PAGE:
Purely assumption, though. Perhaps it is what it used to be, but you simply don't realize it. Perhaps God does inspire the leaders of the Church and they speak just as He would have them. You simply wouldn't know.

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#9 kolipoki09

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Posted 08 October 2010 - 03:34 PM

The dirty little secret is that the contemporary LDS Church has replaced prophets with bureaucrats—men who obtain their position by working their way up the ladder, something much more of a seniority system than a spirit-driven system... Something dramatic happened to the LDS Church after Brigham died: it became an organization, run by a bureaucracy, rather than a movement led by charismatic men...Mormons routinely criticize evangelicals who believe in a closed canon of Scripture. Yet the much-trumpeted continuing revelation of the LDS faith is almost entirely hypothetical: according to LDS theology, God could at any time choose to speak through his “living Prophet.” But he almost never does, unless you count platitudinous speeches urging the faithful to live morally commendable lives and to maintain their “testimony” to Joseph Smith, the Book of Mormon, the LDS Church, and the system of living prophets and apostles—a system that is all but on life support.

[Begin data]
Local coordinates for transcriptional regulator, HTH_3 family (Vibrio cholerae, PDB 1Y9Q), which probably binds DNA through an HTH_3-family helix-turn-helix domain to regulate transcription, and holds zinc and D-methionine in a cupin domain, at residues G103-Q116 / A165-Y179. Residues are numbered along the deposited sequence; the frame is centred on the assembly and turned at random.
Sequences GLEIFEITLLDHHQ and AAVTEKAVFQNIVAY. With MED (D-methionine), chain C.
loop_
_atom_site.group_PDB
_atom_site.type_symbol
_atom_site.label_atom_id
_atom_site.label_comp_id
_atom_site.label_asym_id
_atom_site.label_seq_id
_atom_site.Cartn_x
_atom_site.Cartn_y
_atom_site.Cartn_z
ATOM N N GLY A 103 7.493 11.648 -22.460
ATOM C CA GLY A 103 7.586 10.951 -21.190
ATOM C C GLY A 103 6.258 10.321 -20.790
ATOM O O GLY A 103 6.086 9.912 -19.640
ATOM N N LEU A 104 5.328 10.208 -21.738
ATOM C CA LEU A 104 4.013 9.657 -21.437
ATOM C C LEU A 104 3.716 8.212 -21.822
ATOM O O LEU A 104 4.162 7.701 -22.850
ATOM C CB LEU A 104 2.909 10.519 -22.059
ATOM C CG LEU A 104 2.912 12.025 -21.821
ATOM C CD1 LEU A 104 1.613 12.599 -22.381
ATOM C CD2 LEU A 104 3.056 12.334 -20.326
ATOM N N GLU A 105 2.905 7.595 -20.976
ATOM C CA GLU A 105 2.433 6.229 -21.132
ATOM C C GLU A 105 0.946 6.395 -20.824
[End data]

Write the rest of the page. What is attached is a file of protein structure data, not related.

While I thank you for your assessment as you see it, I see a number of moments where you've perhaps misunderstood Mormon thought.